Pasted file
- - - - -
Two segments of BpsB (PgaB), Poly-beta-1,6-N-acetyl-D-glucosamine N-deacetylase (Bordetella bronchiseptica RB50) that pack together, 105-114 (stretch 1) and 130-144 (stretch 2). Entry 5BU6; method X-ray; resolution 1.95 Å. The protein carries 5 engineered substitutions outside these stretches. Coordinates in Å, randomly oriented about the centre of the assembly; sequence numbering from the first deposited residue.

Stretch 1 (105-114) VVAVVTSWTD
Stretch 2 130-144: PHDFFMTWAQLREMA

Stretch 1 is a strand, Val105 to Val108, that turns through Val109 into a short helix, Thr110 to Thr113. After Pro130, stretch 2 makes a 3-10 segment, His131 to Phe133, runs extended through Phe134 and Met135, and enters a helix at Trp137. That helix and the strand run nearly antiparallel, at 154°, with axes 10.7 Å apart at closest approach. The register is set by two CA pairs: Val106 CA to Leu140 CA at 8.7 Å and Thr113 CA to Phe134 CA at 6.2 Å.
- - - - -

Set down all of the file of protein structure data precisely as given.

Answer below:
Two segments of BpsB (PgaB), Poly-beta-1,6-N-acetyl-D-glucosamine N-deacetylase (Bordetella bronchiseptica RB50) that pack together, 105-114 (stretch 1) and 130-144 (stretch 2). Entry 5BU6; method X-ray; resolution 1.95 Å. The protein carries 5 engineered substitutions outside these stretches. Coordinates in Å, randomly oriented about the centre of the assembly; sequence numbering from the first deposited residue.

Stretch 1 (105-114) VVAVVTSWTD
Stretch 2 130-144: PHDFFMTWAQLREMA

Stretch 1 is a strand, Val105 to Val108, that turns through Val109 into a short helix, Thr110 to Thr113. After Pro130, stretch 2 makes a 3-10 segment, His131 to Phe133, runs extended through Phe134 and Met135, and enters a helix at Trp137. That helix and the strand run nearly antiparallel, at 154°, with axes 10.7 Å apart at closest approach. The register is set by two CA pairs: Val106 CA to Leu140 CA at 8.7 Å and Thr113 CA to Phe134 CA at 6.2 Å.